Consider Polk County Jail. Its official policy was to perform penetrative searches of pretrial detainees’ vaginal and anal cavities based on mere reasonable suspicion. In practice, both Hilleshiem and Revels believed that even the barest accusations met that standard, with no corroboration needed. But see, e.g., Alabama v. White, 496 U. S. 325, 330 (1990) (“[I]f a tip has a relatively low degree of reliability, more information will be required to establish the requisite quantum of suspicion”). Anyone could have suffered the indignity of this practice. “If an officer has probable cause to believe that an individual has committed even a very minor criminal offense in his presence, he may, without violating the Fourth Amendment, arrest the offender.” Atwater v. Lago Vista, 532 U. S. 318, 354 (2001). Meanwhile, “criminal laws have grown so exuberantly and come to cover so much previously innocent conduct that almost anyone can be arrested for something.” Nieves v. Bartlett, 587 U. S. ___, ___–___ (2019) (Gorsuch, J., concurring in part and dissenting in part) (slip op., at 1–2). An unbuckled seatbelt, a noisy muffler, an unleashed dog: Any one of countless petty misdemeanors might land you in jail. See Florence, 566 U. S., at 346–347 (Breyer, J., dissenting). Polk County did not distinguish between detainees. An unverified charge from a stranger with unknown motives could send anyone to the hospital for a penetrative search, just like Brown.3
Given the degrading nature of the search in this case, less invasive possibilities abound. The court below did not address the option of a solely visual search, see id., at 322, or multiple visual searches over time. Prison officials could order an X ray or transabdominal ultrasound, as occurred here. They could isolate the detainee and investigate further to obtain probable cause. They could await a monitored bowel movement. See United States v. Montoya de Hernandez, 473 U. S. 531, 534–535, 541, and n. 4 (1985) (upholding prolonged detention of a traveler at the border reasonably suspected of smuggling contraband in her body); United States v. Booker, 728 F. 3d 535, 547 (CA6 2013) (discussing Customs and Border Patrol policy to first “attempt an x-ray,” then “engage in a monitored bowel movement,” and “only engage in an involuntary body cavity search after obtaining a court order”). There are likely many other less invasive options worth considering.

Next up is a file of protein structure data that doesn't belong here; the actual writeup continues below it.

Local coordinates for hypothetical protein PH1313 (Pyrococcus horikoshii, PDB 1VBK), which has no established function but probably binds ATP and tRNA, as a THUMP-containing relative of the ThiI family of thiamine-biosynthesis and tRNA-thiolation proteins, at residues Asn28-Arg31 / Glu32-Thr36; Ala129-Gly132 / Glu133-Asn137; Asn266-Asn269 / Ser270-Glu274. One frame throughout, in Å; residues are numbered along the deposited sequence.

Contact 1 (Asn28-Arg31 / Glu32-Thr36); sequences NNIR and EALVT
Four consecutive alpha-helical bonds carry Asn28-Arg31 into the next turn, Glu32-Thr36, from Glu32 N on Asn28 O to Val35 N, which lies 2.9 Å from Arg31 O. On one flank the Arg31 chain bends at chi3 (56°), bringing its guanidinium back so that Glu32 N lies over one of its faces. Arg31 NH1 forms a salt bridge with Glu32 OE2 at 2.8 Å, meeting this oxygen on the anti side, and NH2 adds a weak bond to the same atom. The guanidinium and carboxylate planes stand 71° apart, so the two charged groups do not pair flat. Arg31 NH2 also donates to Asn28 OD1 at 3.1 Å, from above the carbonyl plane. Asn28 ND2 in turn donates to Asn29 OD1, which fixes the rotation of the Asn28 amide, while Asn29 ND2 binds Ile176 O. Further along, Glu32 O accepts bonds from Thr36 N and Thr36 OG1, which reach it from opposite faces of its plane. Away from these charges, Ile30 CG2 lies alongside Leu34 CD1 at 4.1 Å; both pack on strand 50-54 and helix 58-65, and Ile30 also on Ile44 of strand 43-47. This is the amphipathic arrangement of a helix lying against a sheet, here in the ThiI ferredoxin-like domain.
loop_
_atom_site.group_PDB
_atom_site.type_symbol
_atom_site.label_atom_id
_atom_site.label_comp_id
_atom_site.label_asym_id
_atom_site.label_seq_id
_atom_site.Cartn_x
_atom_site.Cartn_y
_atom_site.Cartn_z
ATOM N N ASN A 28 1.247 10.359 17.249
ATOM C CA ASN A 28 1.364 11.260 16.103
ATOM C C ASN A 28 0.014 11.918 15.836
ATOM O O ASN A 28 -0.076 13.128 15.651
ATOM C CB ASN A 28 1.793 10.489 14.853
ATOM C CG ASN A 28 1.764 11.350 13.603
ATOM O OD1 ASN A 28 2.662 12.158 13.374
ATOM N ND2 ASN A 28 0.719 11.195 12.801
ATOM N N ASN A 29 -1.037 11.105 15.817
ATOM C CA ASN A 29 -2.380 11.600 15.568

Some of these searches would be, to different degrees, less effective than that performed here. As discussed above, this is not the case to decide whether a penetrative cavity search is necessarily unreasonable in light of these potential alternatives. Going forward, however, courts must consider less intrusive possibilities before categorically allowing warrantless searches. This obligation weighs particularly heavily for dehumanizing searches of pretrial detainees like that which Brown endured here.
1 Because it is irrelevant to the question presented, there is no need to address whether these tips in fact provided reasonable suspicion.
2 That said, “the authority which we concede to conduct searches and seizures without [a] warrant may be exercised by the most unfit and ruthless officers as well as by the fit and responsible.” Brinegar v. United States, 338 U. S. 160, 182 (1949) (Jackson, J., dissenting).
3 People of color disproportionately bear these burdens. Brown is a member of the Fond du Lac Band of Lake Superior Chippewa. ECF Doc. 17, p. 17. Native American people are vastly overrepresented in Wisconsin jails and prisons. See Brief for National Alliance to End Sexual Violence et al. as Amici Curiae 12–13. Native American women, meanwhile, “experience sexual violence at higher rates than any other population in the United States.” Id., at 14. Consequently, “non-consensual body cavity searches are more likely to traumatize and retraumatize” Native American women and their communities. Ibid.